Author Archives: William L. Doerler

BSH Home Appliances Expands Recall of Dishwashers


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In subrogation cases where the insured’s damages were caused by a defective product, the fact that the product at issue is or was subject to a recall announced by the Consumer Product Safety Commission (CPSC) may help to establish that the product was defective when it left the manufacturer’s possession and control. On October 20, 2017, the Consumer Product Safety Commission announced the following expanded recall related to Bosch, Gaggenau, Jenn-Air and Thermador products that present a fire hazard:

BSH Home Appliances Expands Recall of Dishwashers Due to Fire Hazard

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Contract Terms Can Impact the Accrual Date For Florida’s Statute of Repose


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When the validity of a construction defect claim depends on whether the claim is barred by the applicable state’s statute of repose, it is important to review the statute to identify when claims subject to the statute of repose accrue. In Busch v. Lennar Homes, LLC, 219 So.3d 93 (Fla. Ct. App. (5th Dist.) 2017), the Court of Appeals of Florida clarified the accrual date for the statute of repose in cases where the accrual date depends on a construction contract’s completion date. Pursuant to Busch, the date of full performance under the contract, not the building’s purchase closing date, is the date on which claims accrue.

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This entry was posted in Construction Defects, Florida, Statute of Limitations-Repose and tagged , .

Saber Grills Recalls Grills and LP Regulators


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In subrogation cases where the insured’s damages were caused by a defective product, the fact that the product at issue is or was subject to a recall announced by the Consumer Product Safety Commission (CPSC) may help to establish that the product was defective when it left the manufacturer’s possession and control. On September 26, 2017, the CPSC announced the following recall related to a product that presents a fire hazard:

Saber Grills Recalls Grills and LP Regulators Due to Fire and Burn Hazards

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Kawasaki Recalls Brute Force 300 All-Terrain Vehicles


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In subrogation cases where the insured’s damages were caused by a defective product, the fact that the product at issue is or was subject to a recall announced by the Consumer Product Safety Commission (CPSC) may help to establish that the product was defective when it left the manufacturer’s possession and control. On September 6, 2017, the CPSC announced the following recall related to a product that presents a fire hazard:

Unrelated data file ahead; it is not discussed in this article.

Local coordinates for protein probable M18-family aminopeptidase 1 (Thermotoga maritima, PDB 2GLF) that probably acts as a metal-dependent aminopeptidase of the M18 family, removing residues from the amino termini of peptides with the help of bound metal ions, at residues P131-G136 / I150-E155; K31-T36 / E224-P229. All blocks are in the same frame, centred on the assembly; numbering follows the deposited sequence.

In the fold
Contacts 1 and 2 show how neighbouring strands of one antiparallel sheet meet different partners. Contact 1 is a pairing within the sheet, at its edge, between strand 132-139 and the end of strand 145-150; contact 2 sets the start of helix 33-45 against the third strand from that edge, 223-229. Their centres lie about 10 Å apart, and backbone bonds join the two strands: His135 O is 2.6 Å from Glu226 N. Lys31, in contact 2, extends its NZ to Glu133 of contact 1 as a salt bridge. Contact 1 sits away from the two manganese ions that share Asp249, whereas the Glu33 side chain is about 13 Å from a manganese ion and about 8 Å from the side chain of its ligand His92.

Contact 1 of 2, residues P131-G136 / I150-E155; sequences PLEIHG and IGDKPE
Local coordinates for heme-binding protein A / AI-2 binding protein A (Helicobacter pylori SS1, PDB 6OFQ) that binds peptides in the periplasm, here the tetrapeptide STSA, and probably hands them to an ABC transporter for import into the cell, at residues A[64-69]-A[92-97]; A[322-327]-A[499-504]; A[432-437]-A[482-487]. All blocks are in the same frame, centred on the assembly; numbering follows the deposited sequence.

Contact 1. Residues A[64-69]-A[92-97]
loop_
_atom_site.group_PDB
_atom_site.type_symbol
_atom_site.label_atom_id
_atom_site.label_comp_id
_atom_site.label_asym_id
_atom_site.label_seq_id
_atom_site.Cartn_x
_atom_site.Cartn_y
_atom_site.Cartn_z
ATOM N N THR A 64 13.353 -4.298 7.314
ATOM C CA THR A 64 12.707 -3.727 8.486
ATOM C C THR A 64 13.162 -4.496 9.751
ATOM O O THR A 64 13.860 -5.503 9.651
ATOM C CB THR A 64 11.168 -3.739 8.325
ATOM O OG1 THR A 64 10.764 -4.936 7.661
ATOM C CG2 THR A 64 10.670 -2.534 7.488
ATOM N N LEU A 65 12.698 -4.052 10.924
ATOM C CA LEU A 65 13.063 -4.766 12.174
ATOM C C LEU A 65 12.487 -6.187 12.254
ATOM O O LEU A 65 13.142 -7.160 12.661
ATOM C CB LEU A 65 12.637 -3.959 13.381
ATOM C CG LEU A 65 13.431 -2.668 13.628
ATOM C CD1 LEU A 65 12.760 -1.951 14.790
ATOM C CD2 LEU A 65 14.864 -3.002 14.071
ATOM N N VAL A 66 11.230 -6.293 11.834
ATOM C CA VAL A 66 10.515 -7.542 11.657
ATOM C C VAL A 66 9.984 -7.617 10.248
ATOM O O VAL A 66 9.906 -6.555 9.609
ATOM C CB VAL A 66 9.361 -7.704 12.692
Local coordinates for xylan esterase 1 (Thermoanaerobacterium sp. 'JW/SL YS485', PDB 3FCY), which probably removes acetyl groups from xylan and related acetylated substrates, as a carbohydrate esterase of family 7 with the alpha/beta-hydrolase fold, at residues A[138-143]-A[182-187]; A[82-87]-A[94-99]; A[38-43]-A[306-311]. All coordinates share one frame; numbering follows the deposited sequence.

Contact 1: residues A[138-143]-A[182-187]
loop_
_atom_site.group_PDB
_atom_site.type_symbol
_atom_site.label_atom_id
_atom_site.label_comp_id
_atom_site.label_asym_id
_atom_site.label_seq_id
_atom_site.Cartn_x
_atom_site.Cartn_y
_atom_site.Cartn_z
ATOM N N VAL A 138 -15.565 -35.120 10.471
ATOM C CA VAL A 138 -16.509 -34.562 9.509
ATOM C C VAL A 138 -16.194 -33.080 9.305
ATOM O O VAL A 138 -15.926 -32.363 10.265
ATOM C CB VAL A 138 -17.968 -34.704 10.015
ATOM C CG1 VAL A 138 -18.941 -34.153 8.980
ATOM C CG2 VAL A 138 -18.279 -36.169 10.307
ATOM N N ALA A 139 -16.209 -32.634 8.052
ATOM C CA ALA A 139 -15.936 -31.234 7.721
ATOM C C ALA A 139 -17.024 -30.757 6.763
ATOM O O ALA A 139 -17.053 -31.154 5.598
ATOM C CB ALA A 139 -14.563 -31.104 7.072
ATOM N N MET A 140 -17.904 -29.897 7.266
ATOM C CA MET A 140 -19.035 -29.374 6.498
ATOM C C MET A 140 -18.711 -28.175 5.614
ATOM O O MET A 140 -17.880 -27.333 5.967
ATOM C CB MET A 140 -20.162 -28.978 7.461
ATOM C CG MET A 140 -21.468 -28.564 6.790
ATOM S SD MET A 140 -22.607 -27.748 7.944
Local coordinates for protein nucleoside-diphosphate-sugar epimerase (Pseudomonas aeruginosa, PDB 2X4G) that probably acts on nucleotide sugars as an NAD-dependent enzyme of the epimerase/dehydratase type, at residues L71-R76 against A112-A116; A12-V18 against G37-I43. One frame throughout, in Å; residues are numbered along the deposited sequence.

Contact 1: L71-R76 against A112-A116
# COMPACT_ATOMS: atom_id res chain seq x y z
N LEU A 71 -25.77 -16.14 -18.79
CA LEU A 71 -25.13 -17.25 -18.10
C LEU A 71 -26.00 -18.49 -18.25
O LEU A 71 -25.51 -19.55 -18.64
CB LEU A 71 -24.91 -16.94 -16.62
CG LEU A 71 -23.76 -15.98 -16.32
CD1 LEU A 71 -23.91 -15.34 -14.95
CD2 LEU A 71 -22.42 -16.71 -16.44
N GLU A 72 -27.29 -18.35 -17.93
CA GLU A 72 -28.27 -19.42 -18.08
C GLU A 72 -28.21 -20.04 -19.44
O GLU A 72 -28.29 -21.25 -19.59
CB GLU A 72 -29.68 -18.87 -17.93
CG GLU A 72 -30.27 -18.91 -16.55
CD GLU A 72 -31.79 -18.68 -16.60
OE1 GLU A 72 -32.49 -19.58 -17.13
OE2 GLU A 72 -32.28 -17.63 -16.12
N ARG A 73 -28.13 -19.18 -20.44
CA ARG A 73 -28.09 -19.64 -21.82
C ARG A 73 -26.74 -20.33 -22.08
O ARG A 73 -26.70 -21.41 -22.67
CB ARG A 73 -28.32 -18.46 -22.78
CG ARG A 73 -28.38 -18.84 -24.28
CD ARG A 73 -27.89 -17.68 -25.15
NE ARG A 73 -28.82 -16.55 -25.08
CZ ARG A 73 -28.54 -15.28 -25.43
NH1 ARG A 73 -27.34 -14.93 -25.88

Kawasaki Recalls Brute Force 300 All-Terrain Vehicles Due to Fire Hazard

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Academy Sports + Outdoors Recalls Crawfish Kits with Strainer


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In subrogation cases where the insured’s damages were caused by a defective product, the fact that the product at issue is or was subject to a recall announced by the Consumer Product Safety Commission (CPSC) may help to establish that the product was defective when it left the manufacturer’s possession and control. On August 23, 2017, the CPSC announced the following recall related to a product that presents a fire hazard:

Academy Sports + Outdoors Recalls Crawfish Kits with Strainer Due to Fire Hazard

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Avoiding Split Decisions: The Pitfalls of Proceeding Separately from the Insured


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In subrogation actions, the insurer, as subrogee, steps into the shoes of its insured. However, problems can arise when an insured has uninsured losses. In this situation, both the insurer and the insured have a right to file suit against the tortfeasor. The possibility of two different lawsuits raises a number of issues, such as whether: 1) proceeding separately impermissibly splits the cause of action; 2) the insured’s attorney is entitled to attorney’s fees under the common fund doctrine; and 3) the insurer can proceed before the insured is made whole. In light of these issues, subrogating insurers should proceed with caution before filing suit separately from the insured.